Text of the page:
n of service. Smith, James,21Brighton, Ma.July 31, 1861Jan. 5, 1864, re-enlistment. Smith, James,23Boston, Ma.Jan. 6, 1864Aug. 11, 1865, expiration of service. Smith, John,40Roxbury, Ma.Sept. 15, 1864Aug. 11, 1865, expiration of service. Smith, Stephen F.,31Orleans, Ma.Jan. 28, 1864Died Nov. 1, 1864, New Orleans, La. Spaulding, Joseph,44Boston, Ma.Jan. 16, 1864Aug. 11, 1865, expiration of service. Spaulding, Winfield, S.,19Boston, Ma.Aug. 16, 1864Aug. 11, 1865, expiration of service. Spiller, James W.,36Charlestown, Ma.July 31, 1861Aug. 16, 1864, expiration of service. Stevens, John E.,31Melrose, Ma.July 31, 1861Aug. 16, 1864, expiration of service. Stimpson, Jefferson,38Boston, Ma.Jan. 25, 1864Jan. 25, 1864, rejected recruit. Stone, Calvin,27Boston, Ma.July 31, 1861Feb. 15, 1864, re-enlistment. Stone, Calvin,29Boston, Ma.Feb. 16, 1864Aug. 11, 1865, expiration of service. Stone, Royal W.,33Rowe, Ma.Aug. 30, 1864Jan. 30, 1865, disability. Sullivan, Daniel,35Boston, Ma.Jan.
Col. J. Stoddard Johnston, Confederate Military History, a library of Confederate States Military History: Volume 9.1, Kentucky (ed. Clement Anselm Evans), Chapter 9: (search)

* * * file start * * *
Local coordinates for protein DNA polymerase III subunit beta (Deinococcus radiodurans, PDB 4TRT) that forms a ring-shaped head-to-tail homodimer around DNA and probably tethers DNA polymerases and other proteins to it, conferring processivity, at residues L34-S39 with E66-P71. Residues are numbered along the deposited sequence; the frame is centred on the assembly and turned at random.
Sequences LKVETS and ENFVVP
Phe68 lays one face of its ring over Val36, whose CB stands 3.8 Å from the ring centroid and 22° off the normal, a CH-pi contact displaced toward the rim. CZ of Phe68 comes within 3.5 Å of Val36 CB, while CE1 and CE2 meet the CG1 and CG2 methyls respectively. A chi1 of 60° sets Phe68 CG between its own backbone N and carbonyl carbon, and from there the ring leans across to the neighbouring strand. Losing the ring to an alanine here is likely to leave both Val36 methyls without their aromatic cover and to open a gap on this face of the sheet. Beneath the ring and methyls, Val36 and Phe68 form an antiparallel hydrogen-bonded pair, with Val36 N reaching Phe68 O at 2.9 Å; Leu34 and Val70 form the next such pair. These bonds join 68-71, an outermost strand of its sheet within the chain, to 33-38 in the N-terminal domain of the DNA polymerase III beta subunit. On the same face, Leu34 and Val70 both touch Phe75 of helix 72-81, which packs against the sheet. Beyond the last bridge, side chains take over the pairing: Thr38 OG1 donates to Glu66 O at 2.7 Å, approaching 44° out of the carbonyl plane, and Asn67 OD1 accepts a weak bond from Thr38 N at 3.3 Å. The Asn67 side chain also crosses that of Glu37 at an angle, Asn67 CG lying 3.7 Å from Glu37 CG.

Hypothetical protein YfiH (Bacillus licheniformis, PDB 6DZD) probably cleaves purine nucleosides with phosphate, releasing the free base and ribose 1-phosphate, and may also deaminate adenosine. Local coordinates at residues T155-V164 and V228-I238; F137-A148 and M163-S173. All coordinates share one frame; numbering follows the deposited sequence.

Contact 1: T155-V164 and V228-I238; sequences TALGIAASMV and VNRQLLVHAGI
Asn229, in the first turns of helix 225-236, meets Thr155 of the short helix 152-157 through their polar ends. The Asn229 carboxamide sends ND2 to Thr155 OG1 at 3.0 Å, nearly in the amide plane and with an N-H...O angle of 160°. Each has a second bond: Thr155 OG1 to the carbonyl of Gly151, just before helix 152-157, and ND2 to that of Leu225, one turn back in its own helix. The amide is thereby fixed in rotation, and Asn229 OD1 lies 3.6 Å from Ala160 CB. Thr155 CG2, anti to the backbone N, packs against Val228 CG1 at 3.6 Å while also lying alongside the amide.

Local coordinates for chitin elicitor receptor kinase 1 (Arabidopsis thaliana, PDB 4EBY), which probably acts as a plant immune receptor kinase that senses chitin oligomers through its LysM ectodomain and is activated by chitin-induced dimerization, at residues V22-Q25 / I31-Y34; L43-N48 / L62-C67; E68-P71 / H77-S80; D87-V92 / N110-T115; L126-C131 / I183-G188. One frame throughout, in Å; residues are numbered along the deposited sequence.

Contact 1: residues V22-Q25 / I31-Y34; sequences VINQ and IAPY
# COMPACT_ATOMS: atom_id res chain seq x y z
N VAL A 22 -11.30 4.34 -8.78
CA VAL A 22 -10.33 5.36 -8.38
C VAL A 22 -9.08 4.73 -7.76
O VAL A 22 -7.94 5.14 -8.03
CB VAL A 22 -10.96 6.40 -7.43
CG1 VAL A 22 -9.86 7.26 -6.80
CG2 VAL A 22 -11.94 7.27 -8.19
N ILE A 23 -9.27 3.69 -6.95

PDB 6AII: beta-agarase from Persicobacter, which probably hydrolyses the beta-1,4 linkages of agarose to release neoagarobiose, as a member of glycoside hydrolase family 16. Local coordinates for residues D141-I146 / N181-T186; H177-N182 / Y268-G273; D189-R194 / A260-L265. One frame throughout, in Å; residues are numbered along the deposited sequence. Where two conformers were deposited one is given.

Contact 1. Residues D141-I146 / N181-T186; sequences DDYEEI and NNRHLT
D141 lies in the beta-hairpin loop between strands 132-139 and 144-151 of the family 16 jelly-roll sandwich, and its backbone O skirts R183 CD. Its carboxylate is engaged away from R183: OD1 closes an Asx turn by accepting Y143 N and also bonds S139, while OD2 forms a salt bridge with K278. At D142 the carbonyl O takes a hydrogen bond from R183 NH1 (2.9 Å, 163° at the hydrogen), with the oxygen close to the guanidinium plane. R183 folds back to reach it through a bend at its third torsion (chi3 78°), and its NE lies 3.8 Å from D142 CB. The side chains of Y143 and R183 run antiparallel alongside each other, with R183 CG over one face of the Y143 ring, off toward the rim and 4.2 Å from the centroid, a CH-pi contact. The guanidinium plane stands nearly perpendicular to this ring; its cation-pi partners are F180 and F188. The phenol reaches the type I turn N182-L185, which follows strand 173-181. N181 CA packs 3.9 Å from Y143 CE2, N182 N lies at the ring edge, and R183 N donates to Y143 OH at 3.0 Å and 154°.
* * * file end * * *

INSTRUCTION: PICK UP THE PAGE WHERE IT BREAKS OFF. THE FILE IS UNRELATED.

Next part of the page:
in the capture of Murfreesboro by General Forrest, in which he displayed his forte as signally as General Morgan had shown his peculiar genius. On the 13th of July he left Chattanooga with the Texas Rangers of Col. John A. Wharton, and the Second Georgia cavalry of Col. W. J. Lawton, and made a forced march of fifty miles to Altamont, arriving at McMinnville on the night of the 11th. Here he was joined by Col. J. J. Morrison, with a portion of the First Georgia cavalry, two companies of Spiller's battalion under Major Smith, and two companies of Kentuckians under Capts. W. J. Taylor and Waltham, increasing his force to 1,400. Resting until 1p. m. on the 12th he marched for Murfreesboro, fifty miles, and arrived there at 4:30 a. m. on the 13th, capturing the pickets without firing a gun. The Federal forces were under the command of Gen. T. T. Crittenden, of Indiana, and consisted of portions of the Ninth Michigan infantry, Seventh Pennsylvania cavalry, Third Minnesota infantry and